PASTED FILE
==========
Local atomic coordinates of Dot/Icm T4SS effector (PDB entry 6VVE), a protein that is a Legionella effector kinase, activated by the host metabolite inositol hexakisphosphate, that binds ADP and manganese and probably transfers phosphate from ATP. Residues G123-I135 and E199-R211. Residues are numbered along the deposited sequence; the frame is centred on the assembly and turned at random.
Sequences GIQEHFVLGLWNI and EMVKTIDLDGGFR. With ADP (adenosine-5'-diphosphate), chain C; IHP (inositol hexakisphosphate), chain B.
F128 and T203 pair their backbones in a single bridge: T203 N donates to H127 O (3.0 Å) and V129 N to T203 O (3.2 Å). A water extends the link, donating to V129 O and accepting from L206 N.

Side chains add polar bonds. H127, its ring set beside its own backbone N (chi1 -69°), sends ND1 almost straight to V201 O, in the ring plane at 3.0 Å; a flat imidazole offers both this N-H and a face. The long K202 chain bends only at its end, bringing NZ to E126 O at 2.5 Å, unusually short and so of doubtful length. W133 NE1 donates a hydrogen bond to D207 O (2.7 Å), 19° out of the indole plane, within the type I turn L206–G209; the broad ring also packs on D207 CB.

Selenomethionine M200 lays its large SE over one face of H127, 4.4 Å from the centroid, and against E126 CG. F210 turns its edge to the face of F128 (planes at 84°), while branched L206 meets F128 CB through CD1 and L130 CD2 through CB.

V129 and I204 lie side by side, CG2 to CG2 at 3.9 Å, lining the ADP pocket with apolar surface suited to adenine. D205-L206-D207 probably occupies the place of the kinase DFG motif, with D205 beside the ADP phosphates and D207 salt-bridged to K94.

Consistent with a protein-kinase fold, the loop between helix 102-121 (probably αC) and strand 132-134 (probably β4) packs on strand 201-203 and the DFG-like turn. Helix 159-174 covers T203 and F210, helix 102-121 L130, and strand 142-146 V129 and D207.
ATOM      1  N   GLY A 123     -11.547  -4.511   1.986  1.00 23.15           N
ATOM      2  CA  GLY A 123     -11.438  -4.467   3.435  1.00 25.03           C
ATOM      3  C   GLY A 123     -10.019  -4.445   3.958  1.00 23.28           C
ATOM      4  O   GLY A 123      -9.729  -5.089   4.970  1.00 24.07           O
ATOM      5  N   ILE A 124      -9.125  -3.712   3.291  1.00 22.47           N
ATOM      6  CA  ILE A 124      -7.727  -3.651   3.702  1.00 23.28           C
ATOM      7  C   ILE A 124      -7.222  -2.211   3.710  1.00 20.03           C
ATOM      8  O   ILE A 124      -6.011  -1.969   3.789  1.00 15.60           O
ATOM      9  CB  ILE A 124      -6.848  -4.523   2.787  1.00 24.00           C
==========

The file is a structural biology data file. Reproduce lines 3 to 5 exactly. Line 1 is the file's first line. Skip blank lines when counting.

F128 and T203 pair their backbones in a single bridge: T203 N donates to H127 O (3.0 Å) and V129 N to T203 O (3.2 Å). A water extends the link, donating to V129 O and accepting from L206 N.

Side chains add polar bonds. H127, its ring set beside its own backbone N (chi1 -69°), sends ND1 almost straight to V201 O, in the ring plane at 3.0 Å; a flat imidazole offers both this N-H and a face. The long K202 chain bends only at its end, bringing NZ to E126 O at 2.5 Å, unusually short and so of doubtful length. W133 NE1 donates a hydrogen bond to D207 O (2.7 Å), 19° out of the indole plane, within the type I turn L206–G209; the broad ring also packs on D207 CB.

Selenomethionine M200 lays its large SE over one face of H127, 4.4 Å from the centroid, and against E126 CG. F210 turns its edge to the face of F128 (planes at 84°), while branched L206 meets F128 CB through CD1 and L130 CD2 through CB.